The first time I ever made jam it was with a friend and her family. I picked up a lot of tips to ease the process from that experience. When chopping the peaches and adding the multiple cups of sugar, I always keep track of how many cups I’ve added into the pot, one at a time. I don’t use a canner– I heat the jars in my pressure cooker (minus the lid) with the insert in place on the bottom of the pot as well as in my pasta pot with the strainer in place as well. Both inserts separate the glass jars from touching the bottom of the pot on high heat. The classic canning method is described below. I must admit that I don’t always process the jars in hot water after filling them with jam. After boiling the jars, I seal them using the “old school” method- inverting the jars for 5 minutes after filling them. After turning them right side up the seal needs to be checked carefully as the jam cools to make sure that this method has worked; the button on the lid must stay depressed. It’s been foolproof for me!

  • 10 cups of peaches, peeled and chopped (approximately 13 to 14 large peaches)
  • 6 cups of sugar
  • 2 teaspoons cinnamon
  • 1 vanilla bean, split
  • 2 lemons, zested and juiced
  • 2 packets (1 box) liquid pectin (I used Certo) (Update: PERFECT consistency using Ball  brand)
  1. Peel the peaches: Bring a pot of water to a boil. Set a bowl of ice water next to the pot. Wash the peaches well. Lightly score the bottom of each peach with an “x”. Using a bamboo strainer or slotted spoon, lower 4-5 peaches into the boiling water. Cook for 45  to 60 seconds. Remove the peaches with the strainer or slotted spoon and place into the ice water for 10 seconds. The skin should slide right off. Repeat as necessary.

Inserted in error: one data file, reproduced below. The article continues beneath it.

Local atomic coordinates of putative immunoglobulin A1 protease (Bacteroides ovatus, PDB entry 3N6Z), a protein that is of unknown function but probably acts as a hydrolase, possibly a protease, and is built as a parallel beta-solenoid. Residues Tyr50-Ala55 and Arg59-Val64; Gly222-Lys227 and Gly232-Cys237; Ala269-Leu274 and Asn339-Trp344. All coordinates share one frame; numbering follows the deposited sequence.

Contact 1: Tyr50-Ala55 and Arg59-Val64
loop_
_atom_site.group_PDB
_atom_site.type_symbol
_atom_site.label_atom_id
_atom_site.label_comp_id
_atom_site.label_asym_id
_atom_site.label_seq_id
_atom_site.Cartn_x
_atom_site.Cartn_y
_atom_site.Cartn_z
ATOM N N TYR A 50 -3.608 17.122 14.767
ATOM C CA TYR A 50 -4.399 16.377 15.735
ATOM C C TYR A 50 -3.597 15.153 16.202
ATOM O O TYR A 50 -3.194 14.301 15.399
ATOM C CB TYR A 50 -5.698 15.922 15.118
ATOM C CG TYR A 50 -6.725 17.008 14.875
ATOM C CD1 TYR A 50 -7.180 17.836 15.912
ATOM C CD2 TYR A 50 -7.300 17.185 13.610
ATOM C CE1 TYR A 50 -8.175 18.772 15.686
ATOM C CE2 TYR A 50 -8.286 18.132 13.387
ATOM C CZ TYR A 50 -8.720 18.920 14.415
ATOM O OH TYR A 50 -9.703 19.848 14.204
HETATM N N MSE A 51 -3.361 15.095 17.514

2. Remove the peach pits and coarsely chop. Place in a food processor, about 5 peaches at a time, and pulse to chop but not puree. Repeat as necessary.
  3. Fill your canning pot with water and begin to bring it to temperature. Wash your jars and rings in warm soapy water and set aside. Put your lids in a small pot of water and heat (but do not boil) in order to soften the sealing compound. (After washing, I put my jars in water, let it come to a boil, and then let them sit until ready to cool, drain, and prepare the jam.)
  4. Add peaches and sugar to a large, non-reactive pot. (Count carefully!) Stir so that the peaches begin to release their juice and mingle with the sugar. Bring to a boil and add cinnamon, seeds from the vanilla bean, vanilla bean pod, lemon zest and juice and let jam continue to cook for about fifteen minutes. If the fruit hasn’t broken down much after that time is up, use a potato masher (taking care not to burn yourself with hot jam) to break down the chunks.
  5. Remove the vanilla bean pod and then add pectin. Bring to a rolling boil for a full five minutes. (Check consistency- mine was still a little runny after 5 minutes and needed more time.)
  6. Turn off the heat under the jam and fill jars. Wipe rims and apply lids. Screw on the bands and lower into the water. Process in the hot water bath 10 minutes. When time is up, remove from water and cool on the counter. (The alternate “old school” option is to invert the jars for 5 minutes.) When the jars are cooled, check the seal by pressing on the top of the jar. If there’s no movement, the jar has sealed. Store up to one year in a cool, dark place.

Makes 6-7 pints (yield varies depending on width of pot, cooking length and juiciness of fruit).